The output between List and Set calls for a discussion. Have a look and try to figure out what's the difference?

Sunday, 16 April 2017

Checked and Unchecked Exception in java

Two categories of Exception that we come across are:

Checked Exception:

Checked Exception extends java.lang.Exception

If there is possibility that the code written may result in throwing exception then compiler senses it and reminds programmer to handle such codes in either of these two ways during compilation:
  • enclose code within try/catch
  • declare the exception using throws keyword
At the very basic level you can think of it as exceptions which are caught at the compile time.

For example,

You have a code where you want to read a file from particular location  say ("D:\\JavaFiles\\myFile.txt")


class MyFileReader {

    public static void main(String[] args) {

        FileReader file = new FileReader("D:\\JavaFiles\\myFile.txt");
        BufferedReader fileInput = new BufferedReader(file);
        // Print first 4 lines of file "C:\test\a.txt"
        for (int counter = 0; counter < 4; counter++)

What would be fate of above code?

It is sure to throw compile time error.

Reason being the presence of FileReader which throws Checked Exception FileNotFoundException and readLine & close which throws checked exception IOException.

In order save your code from compile time error enclose the code within try/catch block. Or declare all Exceptions that could possibly occur using throws like this,

 public static void main(String[] args) throws IOException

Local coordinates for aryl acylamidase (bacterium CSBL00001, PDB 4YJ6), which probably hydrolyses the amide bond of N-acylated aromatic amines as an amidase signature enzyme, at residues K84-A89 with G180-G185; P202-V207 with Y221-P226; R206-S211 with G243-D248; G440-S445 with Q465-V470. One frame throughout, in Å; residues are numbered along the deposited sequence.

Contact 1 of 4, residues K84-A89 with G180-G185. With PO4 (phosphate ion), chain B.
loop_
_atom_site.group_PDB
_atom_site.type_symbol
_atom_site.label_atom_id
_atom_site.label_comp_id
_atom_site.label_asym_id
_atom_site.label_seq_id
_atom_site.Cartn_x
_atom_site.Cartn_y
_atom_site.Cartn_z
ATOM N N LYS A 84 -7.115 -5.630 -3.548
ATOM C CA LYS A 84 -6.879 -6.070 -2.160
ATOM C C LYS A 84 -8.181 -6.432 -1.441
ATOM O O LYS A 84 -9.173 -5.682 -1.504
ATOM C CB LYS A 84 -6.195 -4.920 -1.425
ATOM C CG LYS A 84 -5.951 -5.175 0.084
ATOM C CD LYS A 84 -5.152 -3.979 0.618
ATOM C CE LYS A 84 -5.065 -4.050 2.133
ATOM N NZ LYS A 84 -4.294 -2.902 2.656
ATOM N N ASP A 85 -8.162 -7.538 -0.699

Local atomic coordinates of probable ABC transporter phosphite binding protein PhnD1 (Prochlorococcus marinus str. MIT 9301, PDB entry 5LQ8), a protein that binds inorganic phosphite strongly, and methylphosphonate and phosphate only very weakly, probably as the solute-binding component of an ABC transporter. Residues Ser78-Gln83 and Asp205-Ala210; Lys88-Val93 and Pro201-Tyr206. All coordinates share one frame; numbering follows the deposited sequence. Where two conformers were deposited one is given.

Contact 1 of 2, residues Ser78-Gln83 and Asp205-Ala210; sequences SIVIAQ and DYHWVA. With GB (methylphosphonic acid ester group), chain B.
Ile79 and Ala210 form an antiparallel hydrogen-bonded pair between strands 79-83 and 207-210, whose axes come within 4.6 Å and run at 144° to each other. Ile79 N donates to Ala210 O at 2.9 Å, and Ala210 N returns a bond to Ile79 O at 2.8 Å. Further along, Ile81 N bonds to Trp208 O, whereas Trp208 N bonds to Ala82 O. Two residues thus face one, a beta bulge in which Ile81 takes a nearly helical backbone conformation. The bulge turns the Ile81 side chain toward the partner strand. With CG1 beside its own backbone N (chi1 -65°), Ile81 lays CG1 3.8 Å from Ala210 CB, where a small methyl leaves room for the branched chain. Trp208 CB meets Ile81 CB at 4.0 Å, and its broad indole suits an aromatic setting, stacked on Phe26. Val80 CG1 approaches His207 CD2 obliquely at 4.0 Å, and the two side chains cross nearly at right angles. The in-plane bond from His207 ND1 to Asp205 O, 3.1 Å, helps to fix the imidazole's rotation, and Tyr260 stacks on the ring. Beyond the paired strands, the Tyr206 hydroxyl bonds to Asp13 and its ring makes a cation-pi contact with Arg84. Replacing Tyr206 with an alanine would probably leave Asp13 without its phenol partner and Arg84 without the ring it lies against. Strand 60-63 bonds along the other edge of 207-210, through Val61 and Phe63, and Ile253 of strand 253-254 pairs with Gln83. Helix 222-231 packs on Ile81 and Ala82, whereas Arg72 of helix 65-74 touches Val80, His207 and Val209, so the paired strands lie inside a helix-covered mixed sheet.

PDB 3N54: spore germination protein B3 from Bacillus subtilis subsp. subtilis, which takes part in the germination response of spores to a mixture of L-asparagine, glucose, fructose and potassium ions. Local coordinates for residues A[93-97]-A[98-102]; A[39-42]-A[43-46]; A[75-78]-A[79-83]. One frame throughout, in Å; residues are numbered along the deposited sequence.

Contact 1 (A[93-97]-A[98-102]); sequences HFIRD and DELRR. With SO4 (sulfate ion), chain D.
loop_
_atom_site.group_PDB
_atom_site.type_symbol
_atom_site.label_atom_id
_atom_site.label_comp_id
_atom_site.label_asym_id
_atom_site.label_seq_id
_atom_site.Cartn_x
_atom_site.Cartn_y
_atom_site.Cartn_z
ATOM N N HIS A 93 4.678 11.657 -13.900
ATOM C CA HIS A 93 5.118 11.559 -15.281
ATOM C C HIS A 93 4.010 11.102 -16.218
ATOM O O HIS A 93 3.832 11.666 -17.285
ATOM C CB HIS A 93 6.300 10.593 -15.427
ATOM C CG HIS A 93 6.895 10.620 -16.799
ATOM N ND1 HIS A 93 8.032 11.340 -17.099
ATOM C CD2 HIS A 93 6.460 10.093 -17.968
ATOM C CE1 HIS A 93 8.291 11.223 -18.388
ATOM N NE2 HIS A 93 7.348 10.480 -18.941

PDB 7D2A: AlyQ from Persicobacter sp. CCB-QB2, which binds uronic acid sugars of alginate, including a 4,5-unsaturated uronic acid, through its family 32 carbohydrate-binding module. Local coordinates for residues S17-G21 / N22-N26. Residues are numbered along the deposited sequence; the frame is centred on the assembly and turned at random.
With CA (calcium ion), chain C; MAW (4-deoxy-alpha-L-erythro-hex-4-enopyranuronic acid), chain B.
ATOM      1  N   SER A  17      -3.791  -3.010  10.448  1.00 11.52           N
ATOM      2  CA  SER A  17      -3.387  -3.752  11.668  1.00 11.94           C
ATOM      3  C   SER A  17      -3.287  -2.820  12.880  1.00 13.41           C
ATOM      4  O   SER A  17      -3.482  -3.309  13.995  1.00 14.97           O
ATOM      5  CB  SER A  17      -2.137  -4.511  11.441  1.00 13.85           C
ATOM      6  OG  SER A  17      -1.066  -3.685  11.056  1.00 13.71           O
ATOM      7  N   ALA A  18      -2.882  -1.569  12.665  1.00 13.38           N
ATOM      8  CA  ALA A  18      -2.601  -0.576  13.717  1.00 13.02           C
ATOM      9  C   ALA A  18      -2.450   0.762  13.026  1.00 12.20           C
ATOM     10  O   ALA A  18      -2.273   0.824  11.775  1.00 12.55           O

Since FileNotFoundException is the child (sub class) of IOException so declaring only IOException using throws will serve the purpose here.


Unchecked Exceptions:

Unchecked Exceptions extends java.lang.RuntimeException

Unchecked Exceptions are those that goes beyond the range of compilers and escapes their notice. It occurs due to error in programming logic. There are exceptions which can only be detected at run time such as illogical codes. 

Like, a code where you perform division by 0(zero) or you try to access value from an index which is not present in the array. 

These kind of code will compile fine and will look perfect until run. So unchecked Exception are run time exceptions.

For example consider this code,

class MyFile {

    public static void main(String[] args) {
        // Division by 0
        int x = 5/0; // illogical code will throw ArithmeticException

The above code will not show any compile time error. But if you run it, you will find ArithmeticException.

So as a programmer you are never expected to write a code like,
int i=5, int j=0;
int k=i/j;

because it is loop hole in coding logic and will show its erroneous face while you run it and will result in abrupt termination of your code if it is not taken care by try/catch block.
And if you write such code then you have to waste lot of time in debugging your code and find out this kind of logical error.


You may also like to read:

If you are looking for a reference book on java then we recommend you to go for → Java The Complete Reference